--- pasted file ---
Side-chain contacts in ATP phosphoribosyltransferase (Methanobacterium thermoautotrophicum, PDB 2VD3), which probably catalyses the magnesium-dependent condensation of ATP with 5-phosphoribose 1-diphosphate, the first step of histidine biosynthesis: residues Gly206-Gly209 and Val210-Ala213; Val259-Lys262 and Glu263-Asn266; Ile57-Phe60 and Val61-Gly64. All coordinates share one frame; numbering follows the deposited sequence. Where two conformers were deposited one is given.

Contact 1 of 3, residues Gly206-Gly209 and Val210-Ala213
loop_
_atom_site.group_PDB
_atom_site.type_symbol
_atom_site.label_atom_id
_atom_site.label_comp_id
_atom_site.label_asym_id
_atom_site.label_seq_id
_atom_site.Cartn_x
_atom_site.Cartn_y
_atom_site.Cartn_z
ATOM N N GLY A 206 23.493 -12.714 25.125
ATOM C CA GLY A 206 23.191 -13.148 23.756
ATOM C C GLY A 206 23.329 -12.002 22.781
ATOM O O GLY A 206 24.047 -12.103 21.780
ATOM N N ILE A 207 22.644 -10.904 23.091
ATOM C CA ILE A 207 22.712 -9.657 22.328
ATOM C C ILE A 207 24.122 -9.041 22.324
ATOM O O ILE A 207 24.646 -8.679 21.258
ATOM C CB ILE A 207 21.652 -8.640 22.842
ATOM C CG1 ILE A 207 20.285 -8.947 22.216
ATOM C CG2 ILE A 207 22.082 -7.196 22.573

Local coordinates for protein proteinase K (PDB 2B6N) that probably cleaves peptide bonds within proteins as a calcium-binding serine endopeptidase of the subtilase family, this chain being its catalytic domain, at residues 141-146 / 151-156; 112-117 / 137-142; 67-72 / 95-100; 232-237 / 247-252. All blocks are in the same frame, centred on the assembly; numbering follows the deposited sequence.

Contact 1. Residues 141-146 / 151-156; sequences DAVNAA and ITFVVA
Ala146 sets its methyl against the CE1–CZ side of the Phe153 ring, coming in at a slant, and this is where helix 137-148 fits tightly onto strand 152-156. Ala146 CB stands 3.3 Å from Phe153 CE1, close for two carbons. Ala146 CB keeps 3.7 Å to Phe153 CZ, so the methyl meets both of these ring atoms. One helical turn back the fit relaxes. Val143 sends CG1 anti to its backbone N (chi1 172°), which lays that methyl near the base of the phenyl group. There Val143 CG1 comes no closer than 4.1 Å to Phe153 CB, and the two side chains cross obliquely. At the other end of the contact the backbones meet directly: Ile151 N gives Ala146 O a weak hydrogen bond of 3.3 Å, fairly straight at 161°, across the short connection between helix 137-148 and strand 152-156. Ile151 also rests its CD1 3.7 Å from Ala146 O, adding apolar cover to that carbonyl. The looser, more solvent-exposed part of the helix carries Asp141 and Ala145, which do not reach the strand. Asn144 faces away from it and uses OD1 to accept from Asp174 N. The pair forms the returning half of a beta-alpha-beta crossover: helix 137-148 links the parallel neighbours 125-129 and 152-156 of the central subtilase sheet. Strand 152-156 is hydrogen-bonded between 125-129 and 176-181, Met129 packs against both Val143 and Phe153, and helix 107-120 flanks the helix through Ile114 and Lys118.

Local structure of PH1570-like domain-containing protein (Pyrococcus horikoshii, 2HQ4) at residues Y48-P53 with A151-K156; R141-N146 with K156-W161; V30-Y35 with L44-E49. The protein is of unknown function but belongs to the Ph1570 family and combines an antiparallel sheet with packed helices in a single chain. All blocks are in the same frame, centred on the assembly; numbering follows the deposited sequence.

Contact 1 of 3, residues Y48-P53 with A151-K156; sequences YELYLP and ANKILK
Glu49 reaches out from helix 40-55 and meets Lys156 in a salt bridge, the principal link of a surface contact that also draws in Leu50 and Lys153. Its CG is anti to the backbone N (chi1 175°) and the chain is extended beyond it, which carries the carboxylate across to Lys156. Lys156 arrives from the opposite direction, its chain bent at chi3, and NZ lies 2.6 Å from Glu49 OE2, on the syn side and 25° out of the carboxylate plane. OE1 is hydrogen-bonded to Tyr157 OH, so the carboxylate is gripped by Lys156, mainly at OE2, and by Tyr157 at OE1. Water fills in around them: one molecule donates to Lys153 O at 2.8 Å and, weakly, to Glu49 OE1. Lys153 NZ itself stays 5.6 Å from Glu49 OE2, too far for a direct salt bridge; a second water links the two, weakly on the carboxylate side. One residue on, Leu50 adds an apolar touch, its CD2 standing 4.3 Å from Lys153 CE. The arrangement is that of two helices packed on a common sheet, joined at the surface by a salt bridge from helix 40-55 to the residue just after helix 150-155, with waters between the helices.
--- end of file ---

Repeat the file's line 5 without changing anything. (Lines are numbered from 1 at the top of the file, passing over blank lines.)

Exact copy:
_atom_site.type_symbol